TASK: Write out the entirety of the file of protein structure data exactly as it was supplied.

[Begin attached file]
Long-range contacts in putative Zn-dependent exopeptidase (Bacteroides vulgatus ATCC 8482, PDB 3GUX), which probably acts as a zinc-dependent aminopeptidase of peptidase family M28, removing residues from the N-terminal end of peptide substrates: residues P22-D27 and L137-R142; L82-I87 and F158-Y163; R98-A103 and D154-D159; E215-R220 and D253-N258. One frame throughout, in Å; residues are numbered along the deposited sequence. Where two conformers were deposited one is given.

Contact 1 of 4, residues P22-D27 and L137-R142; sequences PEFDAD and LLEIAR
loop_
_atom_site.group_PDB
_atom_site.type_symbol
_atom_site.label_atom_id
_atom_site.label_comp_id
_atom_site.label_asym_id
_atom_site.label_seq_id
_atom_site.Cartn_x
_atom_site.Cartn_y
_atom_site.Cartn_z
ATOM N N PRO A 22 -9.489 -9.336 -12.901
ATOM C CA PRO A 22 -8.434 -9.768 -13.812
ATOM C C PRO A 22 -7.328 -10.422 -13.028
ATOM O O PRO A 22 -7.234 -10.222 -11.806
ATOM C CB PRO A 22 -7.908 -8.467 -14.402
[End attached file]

Long-range contacts in putative Zn-dependent exopeptidase (Bacteroides vulgatus ATCC 8482, PDB 3GUX), which probably acts as a zinc-dependent aminopeptidase of peptidase family M28, removing residues from the N-terminal end of peptide substrates: residues P22-D27 and L137-R142; L82-I87 and F158-Y163; R98-A103 and D154-D159; E215-R220 and D253-N258. One frame throughout, in Å; residues are numbered along the deposited sequence. Where two conformers were deposited one is given.

Contact 1 of 4, residues P22-D27 and L137-R142; sequences PEFDAD and LLEIAR
loop_
_atom_site.group_PDB
_atom_site.type_symbol
_atom_site.label_atom_id
_atom_site.label_comp_id
_atom_site.label_asym_id
_atom_site.label_seq_id
_atom_site.Cartn_x
_atom_site.Cartn_y
_atom_site.Cartn_z
ATOM N N PRO A 22 -9.489 -9.336 -12.901
ATOM C CA PRO A 22 -8.434 -9.768 -13.812
ATOM C C PRO A 22 -7.328 -10.422 -13.028
ATOM O O PRO A 22 -7.234 -10.222 -11.806
ATOM C CB PRO A 22 -7.908 -8.467 -14.402